Life of Street Girls and great issue of AIDSMon Feb 5, 2007 00:09
Life of Street Girls and great issue of AIDS
The phenomenon of street children and girls has been a major concern for most areas of Dhaka city. Thousands of street children and girls all over in Bangladesh, primarily in the urban areas, work and live in the streets. Urban poverty, increasing dissatisfaction with the public educational system together with the difficult living conditions and broken families has led to a growing problem of street children and girls. Different categories of children in especially difficult circumstances can be identified; some of them maintain family links while undertaking apprenticeship or street hawking to help their family survive, while others are completely cut off from their family , making the streets or park their home and community.
Life in the streets is hard and unsafe, especially for a girl who, in the first place, has no business being there - begging, selling flowers, drinking-water, chocolate or toffee, sometimes even their bodies. Street girls are vulnerable to all sorts of risks: the reckless motorist; the abusive police officer; the drug, crime, and prostitution syndicates; even the bigger, older street boys who taunt or intimidate them. Despite these, or maybe even because of these, most street girls develop both a resistance to destruction and a capacity for positive construction. These are the two components of resilience – the capacity to do well in spite of difficult circumstances.
There are many teen girls living on the streets, some are living with parents and few of along. Several spot of Dhaka city where we can see easily, such as Kamolapur railway, Shodorgat river port, Polashi bazaar etc. They lived in a very ill position. Sometimes we find Floating Sex Workers (FSWs) also live with them.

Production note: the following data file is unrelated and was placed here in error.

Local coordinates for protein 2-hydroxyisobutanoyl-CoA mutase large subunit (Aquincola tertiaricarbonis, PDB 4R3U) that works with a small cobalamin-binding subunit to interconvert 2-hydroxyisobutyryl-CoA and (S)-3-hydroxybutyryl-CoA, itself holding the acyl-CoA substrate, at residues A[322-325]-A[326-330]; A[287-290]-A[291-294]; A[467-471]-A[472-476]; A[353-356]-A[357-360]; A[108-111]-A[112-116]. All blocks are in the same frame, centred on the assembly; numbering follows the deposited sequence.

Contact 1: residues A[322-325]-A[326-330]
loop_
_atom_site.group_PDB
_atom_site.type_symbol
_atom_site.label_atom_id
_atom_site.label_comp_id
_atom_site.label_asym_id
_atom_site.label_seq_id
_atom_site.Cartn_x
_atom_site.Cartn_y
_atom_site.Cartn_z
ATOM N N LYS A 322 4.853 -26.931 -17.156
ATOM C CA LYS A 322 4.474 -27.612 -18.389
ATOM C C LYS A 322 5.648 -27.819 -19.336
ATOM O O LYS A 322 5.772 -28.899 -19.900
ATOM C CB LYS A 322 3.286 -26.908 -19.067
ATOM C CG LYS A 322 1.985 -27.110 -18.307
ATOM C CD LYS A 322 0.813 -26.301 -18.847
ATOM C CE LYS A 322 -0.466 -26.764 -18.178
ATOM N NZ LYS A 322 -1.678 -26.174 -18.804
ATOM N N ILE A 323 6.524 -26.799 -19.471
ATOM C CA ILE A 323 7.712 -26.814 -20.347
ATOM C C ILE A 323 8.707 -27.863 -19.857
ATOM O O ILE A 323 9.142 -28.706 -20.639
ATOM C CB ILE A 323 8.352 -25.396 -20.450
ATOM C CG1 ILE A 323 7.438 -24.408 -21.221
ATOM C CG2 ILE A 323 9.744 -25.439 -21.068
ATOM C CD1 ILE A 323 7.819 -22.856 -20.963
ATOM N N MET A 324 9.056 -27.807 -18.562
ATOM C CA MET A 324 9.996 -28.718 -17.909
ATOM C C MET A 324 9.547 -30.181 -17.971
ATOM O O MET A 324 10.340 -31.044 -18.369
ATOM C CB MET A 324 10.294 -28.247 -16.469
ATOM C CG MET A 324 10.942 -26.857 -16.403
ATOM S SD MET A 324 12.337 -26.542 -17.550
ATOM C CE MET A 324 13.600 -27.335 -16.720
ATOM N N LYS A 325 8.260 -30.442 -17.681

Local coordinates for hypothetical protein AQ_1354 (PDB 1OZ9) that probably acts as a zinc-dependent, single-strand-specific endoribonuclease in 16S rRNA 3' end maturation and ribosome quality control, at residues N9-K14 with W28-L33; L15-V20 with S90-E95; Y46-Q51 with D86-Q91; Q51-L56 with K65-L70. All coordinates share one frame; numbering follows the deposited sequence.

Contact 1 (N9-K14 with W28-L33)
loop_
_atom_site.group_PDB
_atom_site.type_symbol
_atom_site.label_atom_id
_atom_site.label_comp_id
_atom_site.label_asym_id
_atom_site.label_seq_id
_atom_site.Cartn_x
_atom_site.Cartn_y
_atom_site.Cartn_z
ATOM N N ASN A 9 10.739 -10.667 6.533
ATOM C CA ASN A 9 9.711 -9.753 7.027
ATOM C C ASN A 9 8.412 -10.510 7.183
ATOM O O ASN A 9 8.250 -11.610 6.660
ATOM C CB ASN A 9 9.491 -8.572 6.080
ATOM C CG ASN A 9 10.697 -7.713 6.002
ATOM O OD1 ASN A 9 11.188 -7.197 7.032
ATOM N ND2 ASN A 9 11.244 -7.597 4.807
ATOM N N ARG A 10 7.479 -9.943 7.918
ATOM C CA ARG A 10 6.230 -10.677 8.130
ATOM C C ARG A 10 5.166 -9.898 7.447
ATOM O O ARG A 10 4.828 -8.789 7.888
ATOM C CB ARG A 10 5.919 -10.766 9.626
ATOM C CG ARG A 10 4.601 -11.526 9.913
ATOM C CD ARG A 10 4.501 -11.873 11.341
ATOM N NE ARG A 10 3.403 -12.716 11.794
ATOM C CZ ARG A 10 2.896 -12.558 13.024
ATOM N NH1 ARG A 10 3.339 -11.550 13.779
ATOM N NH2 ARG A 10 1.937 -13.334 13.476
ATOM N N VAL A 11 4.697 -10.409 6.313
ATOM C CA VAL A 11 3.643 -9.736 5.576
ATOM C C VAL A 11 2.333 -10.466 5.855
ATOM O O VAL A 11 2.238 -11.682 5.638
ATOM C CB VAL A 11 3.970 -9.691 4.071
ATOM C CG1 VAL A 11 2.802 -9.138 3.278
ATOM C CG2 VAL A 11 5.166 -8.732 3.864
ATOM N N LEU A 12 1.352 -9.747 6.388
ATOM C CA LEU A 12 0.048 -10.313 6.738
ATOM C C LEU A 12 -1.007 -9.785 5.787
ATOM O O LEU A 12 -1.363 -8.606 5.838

Teen girls living on the streets experience most of the same problems as FSWs and, in addition, are frequently subjected to sexual violence. 'Rainbow Nari O Shishu Kallyan Foundation' recently reported that 70 percent of street girls have been victims of sexual abuse, while another study by 'LRB Foundation' puts the figure as high as 80 percent. One study by ' Several Education And Polli Development Association-SEPDA' found that girls who turn to the streets are generally younger than street boys. Street girls are often invisible because they do not travel around in city at night as FSWs do, staying generally on their own or in small family.
As mention Prof. Abdul Quader Palash, "Street girls are seen as a socio-economy phenomenon rather then a social category - a phenomenon created by social systems, gender rules, political and economic".
A 2005 survey by Rainbow Nari O Shishu Kallyan Foundation on sexual activity among street girls underscored that street girls are extremely vulnerable to sexual abuse and sexually transmitted diseases (STDs). More than half of the boys interviewed and more than three quarters of the girls, including 20 percent of those under fifteen, admitted they were sexually active. Sixty-one percent of the boys said they had forced a girl to have sex with them.
Some times street girls and Floating sex workers are closely associated with the terminal, port and transport industries where they find a large supply of potential clients and customers. Terminal, Train station and port, which provides additional clients for floating sex workers as well as street girls get enough customer for selling something or bagging, This link diverts them for nasty-work and continuous sexual irritation help to take fast step of them. Being obviously related, Street girls and Floating Sex Workers (FSWs) were not regarded as complex social phenomenon in Bangladesh. There are no monitoring and no logical studies of why street girls gradually become FSWs in Bangladesh.
LRB report `2005, UNICEF, FHI, CARE, Street children online, SEPDA research report
Mohammad Khairul Alam
Rainbow Nari O Shishu Kallyan Foundation
No. 24/3 M. C. Roy Lane
PO. COD- 1211
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